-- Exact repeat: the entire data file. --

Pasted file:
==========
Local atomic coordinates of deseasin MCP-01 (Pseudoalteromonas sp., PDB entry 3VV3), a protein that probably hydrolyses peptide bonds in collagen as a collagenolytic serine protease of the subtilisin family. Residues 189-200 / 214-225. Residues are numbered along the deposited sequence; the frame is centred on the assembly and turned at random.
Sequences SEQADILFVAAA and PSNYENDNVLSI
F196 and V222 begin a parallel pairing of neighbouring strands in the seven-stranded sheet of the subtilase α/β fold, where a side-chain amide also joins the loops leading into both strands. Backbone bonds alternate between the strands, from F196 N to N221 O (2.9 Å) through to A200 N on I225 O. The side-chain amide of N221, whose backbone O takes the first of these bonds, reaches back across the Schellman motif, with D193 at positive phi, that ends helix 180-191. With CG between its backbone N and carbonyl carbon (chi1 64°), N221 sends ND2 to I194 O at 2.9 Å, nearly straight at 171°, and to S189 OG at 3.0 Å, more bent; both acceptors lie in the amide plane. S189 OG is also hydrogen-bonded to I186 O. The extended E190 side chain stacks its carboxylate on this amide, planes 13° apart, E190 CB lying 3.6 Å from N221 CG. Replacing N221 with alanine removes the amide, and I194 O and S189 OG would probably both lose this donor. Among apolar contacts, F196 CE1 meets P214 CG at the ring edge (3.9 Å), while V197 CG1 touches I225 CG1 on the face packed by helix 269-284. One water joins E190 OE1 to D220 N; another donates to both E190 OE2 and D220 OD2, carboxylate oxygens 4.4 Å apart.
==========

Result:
Local atomic coordinates of deseasin MCP-01 (Pseudoalteromonas sp., PDB entry 3VV3), a protein that probably hydrolyses peptide bonds in collagen as a collagenolytic serine protease of the subtilisin family. Residues 189-200 / 214-225. Residues are numbered along the deposited sequence; the frame is centred on the assembly and turned at random.
Sequences SEQADILFVAAA and PSNYENDNVLSI
F196 and V222 begin a parallel pairing of neighbouring strands in the seven-stranded sheet of the subtilase α/β fold, where a side-chain amide also joins the loops leading into both strands. Backbone bonds alternate between the strands, from F196 N to N221 O (2.9 Å) through to A200 N on I225 O. The side-chain amide of N221, whose backbone O takes the first of these bonds, reaches back across the Schellman motif, with D193 at positive phi, that ends helix 180-191. With CG between its backbone N and carbonyl carbon (chi1 64°), N221 sends ND2 to I194 O at 2.9 Å, nearly straight at 171°, and to S189 OG at 3.0 Å, more bent; both acceptors lie in the amide plane. S189 OG is also hydrogen-bonded to I186 O. The extended E190 side chain stacks its carboxylate on this amide, planes 13° apart, E190 CB lying 3.6 Å from N221 CG. Replacing N221 with alanine removes the amide, and I194 O and S189 OG would probably both lose this donor. Among apolar contacts, F196 CE1 meets P214 CG at the ring edge (3.9 Å), while V197 CG1 touches I225 CG1 on the face packed by helix 269-284. One water joins E190 OE1 to D220 N; another donates to both E190 OE2 and D220 OD2, carboxylate oxygens 4.4 Å apart.